Is ETF-Specific Legislation Necessary?
October 9th 2012 at 9:58am by Tom Lydon
Exchange traded funds have become an important investment tool in the industry but they do not have special legislation when it come to regulations. In 2008 the SEC proposed ETF-targeted legislation, but after the credit crisis and subsequent market meltdown it was placed on the back burner.
“It is clear that ETFs are here to stay and, going forward, will be an increasingly important segment of the investment industry. Therefore, it makes sense for exchange-traded products to have their own dedicated rules and regulations. As it stands today, the major industry regulators, such as the Securities and Exchange Commission, still don’t have a dedicated ETF division,” John Gabriel, Morningstar ETF Strategist, said. [Why ETF Assets Could Explode in the Second Half of 2012]
To date, investment legislation is anchored by the investment acts put together in 1933, 1934 and 1940, so-called Depression-era legislation that is governing digital age technology and investing, Gabriel reported from the recent Morningstar ETF conference. There is an entire exemption and manufacture process that providers must adhere to before bringing a product to market.
Two ETF executives agreed on the importance of providing incentives to market makers. The market makers are key to effective trade execution and keeping spreads tight, and these traits can help an ETF gain traction with investors. [How ETF Assets Could Break into 401(k) Plans]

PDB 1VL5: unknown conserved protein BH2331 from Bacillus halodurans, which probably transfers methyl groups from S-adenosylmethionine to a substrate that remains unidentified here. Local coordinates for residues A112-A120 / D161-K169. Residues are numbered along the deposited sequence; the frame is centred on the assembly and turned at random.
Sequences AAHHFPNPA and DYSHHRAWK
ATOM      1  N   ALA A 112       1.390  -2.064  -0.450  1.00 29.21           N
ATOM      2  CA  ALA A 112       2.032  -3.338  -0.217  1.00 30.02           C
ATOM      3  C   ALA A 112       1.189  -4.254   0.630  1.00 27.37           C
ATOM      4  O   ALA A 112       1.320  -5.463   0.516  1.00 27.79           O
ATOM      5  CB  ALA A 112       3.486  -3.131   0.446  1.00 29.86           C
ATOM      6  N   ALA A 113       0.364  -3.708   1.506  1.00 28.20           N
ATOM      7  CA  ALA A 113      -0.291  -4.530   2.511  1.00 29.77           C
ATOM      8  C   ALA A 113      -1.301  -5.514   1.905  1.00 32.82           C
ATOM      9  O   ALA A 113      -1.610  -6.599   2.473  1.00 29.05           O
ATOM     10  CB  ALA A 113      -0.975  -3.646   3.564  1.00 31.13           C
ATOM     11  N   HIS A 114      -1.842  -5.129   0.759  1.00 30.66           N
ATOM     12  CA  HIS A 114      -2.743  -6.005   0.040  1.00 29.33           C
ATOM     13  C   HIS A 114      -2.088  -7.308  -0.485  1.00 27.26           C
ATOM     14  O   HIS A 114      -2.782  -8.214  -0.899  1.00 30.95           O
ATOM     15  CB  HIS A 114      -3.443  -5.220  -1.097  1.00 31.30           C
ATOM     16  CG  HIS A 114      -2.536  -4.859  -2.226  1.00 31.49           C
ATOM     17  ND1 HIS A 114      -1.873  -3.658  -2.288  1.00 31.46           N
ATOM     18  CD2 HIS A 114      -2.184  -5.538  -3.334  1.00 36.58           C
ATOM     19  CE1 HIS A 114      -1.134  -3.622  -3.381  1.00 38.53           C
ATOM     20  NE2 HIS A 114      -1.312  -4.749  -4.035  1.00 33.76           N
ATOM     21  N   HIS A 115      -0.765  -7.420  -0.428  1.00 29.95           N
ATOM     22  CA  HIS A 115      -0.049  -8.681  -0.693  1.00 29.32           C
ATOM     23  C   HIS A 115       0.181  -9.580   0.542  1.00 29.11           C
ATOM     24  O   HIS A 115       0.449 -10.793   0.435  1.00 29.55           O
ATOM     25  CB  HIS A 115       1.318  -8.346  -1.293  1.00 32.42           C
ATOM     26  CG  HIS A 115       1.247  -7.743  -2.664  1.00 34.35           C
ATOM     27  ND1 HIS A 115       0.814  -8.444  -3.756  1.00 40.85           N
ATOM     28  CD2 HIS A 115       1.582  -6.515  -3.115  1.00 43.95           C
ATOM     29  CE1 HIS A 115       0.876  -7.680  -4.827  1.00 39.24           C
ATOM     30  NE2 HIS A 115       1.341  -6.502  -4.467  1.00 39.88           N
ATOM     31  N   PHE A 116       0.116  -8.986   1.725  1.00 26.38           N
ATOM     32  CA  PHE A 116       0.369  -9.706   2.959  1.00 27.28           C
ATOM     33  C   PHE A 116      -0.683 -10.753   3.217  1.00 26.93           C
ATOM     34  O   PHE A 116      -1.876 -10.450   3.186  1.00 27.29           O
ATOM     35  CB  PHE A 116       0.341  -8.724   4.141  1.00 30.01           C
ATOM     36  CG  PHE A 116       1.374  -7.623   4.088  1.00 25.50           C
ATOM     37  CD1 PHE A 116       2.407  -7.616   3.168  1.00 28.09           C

“You can’t manufacture demand for a product,” said John Hyland, chief investment officer at U.S. Commodity Funds. But that doesn’t mean that some newer products don’t have solid merit or shouldn’t exist, Morningstar’s Gabriel wrote.
The three main characteristics that the ETF industry strives for is to be cheaper, faster and reliable. Most of the time, it is only viable to achieve 2 of those 3 traits at a time. For example, recent regulations such as Reg NMS in 2005, for example, have led to cheaper and faster markets for investors. But, as a result, they became less reliable.
As the dependence on technology becomes heavier and providers begin to replace people with computers, the need for updated rules and regulations will be urgent. There will need to be updated safeguards in place to protect investors. Since ETFs are readily available to retail investors and more areas of the market are accessible, ETFs should have more updated structures and regulations in place. [Regulatory Concerns Hamper European ETF Growth]
Tisha Guerrero contributed to this article.
The opinions and forecasts expressed herein are solely those of Tom Lydon, and may not actually come to pass. Information on this site should not be used or construed as an offer to sell, a solicitation of an offer to buy, or a recommendation for any product.